When Kevin Van Trump interviewed with a big city trading firm in Chicago, he didn’t have any experience trading commodities. But he did have one thing going for him – at 6’4”, he was easily spotted on the trading floor at the Chicago Mercantile Exchange.
From that humble start, Kevin has built a successful career translating the economics of agriculture as president and founder of Farm Direction and author of the Van Trump Report.
So, when USDA released its updated report on America’s Diverse Family Farms – a critical report on American farm production, but one that is easily open to misinterpretation and misuse by farm policy critics – we knew we had to get Kevin’s insights.
There are more than 2 million farms in the United States, ranging from small homesteads run as hobby farms to large full-time operations.
However, 90 percent of farms market less than $350,000 worth of goods in a year. While these farms are an integral part of our nation’s culture and our rural communities, the fact is that they are not the production agriculture farms that are feeding and clothing America.
Kevin explained that mid-sized and large-scale farms account for most of the farm production in America. Eighty percent of production, in fact, according to the USDA. The vast majority of these are family-run farms. But don’t let that term fool you – these are often complex and high-risk farming operations that must be run as a business to be successful.
In our global economy, America’s production farms are continually working to become more efficient and more sustainable to better compete with competitors around the world. To accomplish this, farmers must make critical investments in technology, often at a high cost.
“To farm and be productive in farming, you have to be accepting of the latest technology,” Kevin said. “Because you have to try and produce higher yields to compete with what would be lower deflationary pricing. But to bring that technology on, you have to have more acres to go to scale.”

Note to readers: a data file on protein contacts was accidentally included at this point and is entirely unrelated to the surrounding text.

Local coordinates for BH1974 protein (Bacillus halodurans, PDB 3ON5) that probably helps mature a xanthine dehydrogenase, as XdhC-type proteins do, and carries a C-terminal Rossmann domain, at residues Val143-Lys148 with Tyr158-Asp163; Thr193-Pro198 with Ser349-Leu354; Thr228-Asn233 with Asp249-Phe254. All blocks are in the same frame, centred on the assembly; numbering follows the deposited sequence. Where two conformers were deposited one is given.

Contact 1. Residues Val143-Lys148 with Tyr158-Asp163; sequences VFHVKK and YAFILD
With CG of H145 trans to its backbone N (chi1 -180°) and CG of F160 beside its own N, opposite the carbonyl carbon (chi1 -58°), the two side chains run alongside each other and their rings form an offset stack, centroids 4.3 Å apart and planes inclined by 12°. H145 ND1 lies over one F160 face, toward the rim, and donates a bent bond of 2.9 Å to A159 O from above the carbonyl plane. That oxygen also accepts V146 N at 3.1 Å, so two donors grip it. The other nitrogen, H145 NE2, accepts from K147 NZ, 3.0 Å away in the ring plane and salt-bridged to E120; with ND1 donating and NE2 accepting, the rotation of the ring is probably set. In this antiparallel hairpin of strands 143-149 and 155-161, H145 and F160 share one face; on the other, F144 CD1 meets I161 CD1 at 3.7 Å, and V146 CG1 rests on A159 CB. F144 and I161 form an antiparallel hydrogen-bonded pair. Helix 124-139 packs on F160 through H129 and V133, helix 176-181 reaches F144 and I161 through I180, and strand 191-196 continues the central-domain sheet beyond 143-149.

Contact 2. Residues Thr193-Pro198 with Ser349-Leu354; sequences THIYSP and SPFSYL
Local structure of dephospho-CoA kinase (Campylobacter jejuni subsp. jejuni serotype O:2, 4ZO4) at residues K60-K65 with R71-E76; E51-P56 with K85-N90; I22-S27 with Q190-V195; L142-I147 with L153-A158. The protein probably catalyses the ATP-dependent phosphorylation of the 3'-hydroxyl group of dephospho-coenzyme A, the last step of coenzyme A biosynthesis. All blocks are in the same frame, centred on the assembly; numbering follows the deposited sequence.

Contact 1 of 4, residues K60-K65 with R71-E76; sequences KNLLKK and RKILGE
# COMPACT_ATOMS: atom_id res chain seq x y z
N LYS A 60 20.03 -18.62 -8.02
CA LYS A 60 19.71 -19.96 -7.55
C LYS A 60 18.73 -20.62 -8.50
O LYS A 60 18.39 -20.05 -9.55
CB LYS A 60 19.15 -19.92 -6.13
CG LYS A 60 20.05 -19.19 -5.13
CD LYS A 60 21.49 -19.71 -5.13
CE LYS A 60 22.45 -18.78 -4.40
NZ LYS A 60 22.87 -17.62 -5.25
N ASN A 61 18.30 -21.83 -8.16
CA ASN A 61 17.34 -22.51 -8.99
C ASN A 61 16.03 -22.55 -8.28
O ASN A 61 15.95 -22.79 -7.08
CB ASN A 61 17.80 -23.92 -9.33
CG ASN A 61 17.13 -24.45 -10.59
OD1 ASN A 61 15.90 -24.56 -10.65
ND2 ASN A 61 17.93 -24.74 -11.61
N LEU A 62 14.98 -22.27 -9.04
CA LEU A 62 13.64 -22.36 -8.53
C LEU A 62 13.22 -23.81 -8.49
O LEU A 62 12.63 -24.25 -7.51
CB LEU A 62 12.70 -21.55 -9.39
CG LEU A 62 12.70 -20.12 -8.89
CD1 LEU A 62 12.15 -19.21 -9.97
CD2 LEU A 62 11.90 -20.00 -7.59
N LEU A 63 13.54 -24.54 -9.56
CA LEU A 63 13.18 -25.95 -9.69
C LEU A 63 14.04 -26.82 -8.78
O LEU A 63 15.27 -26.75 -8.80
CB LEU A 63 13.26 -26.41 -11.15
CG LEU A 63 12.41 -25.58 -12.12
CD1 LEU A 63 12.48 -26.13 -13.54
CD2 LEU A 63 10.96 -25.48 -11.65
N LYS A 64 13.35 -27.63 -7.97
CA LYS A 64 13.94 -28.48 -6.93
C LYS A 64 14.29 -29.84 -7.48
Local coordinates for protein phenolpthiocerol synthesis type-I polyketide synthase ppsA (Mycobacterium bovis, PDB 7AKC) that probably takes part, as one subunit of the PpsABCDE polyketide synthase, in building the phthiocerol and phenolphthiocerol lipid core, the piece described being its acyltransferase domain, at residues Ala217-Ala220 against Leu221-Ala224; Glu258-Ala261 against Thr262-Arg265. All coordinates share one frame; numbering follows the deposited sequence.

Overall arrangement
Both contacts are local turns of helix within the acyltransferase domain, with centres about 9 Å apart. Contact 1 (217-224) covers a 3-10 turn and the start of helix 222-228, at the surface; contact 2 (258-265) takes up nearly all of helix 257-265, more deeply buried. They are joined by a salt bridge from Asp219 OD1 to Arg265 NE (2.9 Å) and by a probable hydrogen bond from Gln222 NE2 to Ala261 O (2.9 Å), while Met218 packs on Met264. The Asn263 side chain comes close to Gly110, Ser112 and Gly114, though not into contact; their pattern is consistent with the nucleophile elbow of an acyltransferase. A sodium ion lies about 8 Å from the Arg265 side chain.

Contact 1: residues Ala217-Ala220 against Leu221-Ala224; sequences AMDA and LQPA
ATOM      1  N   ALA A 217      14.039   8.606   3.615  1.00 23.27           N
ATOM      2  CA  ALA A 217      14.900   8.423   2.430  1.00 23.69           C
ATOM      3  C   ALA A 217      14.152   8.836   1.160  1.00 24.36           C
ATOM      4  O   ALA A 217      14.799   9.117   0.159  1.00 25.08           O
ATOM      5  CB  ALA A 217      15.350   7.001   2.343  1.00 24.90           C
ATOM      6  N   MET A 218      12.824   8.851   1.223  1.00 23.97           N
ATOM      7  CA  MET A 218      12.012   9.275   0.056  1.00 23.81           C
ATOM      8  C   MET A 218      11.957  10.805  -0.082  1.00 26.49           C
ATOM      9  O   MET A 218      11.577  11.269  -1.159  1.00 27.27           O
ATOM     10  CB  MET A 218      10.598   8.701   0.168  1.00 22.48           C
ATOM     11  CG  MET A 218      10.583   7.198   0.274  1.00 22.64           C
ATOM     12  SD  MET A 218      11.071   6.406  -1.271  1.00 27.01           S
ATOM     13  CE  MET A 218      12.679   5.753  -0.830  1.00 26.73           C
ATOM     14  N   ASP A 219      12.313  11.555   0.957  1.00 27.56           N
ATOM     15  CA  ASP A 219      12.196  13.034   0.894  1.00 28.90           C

Farmers need to bring on more acres and become larger to support these investments. As Kevin pointed out, for example, a more efficient cotton harvester can easily run upwards of $600,000, requiring a much larger farm to justify that cost. And advancements in technology go hand-in-hand with our farmers’ efforts to adopt climate-smart practices.
“I know no one who is a better steward of their ground than our farmers. They want to pass the soil and their farms on to their kids,” Kevin said.
How does this tie into federal farm policy? Kevin put it into simple terms: “Do we want to be a nation where we are dependent on production from Russia?”
Our national resources and food and fiber independence have separated the United States from other nations. The supply chain challenges exacerbated by the global pandemic have further underscored the important role that our domestic food and fiber supply plays in our national security.
While every farm and every farmer are important, we must advance strong farm policies that support production agriculture. They are the cultivators of the earth, producing the most vital building blocks of our food and fiber supply, and our policies must reflect that.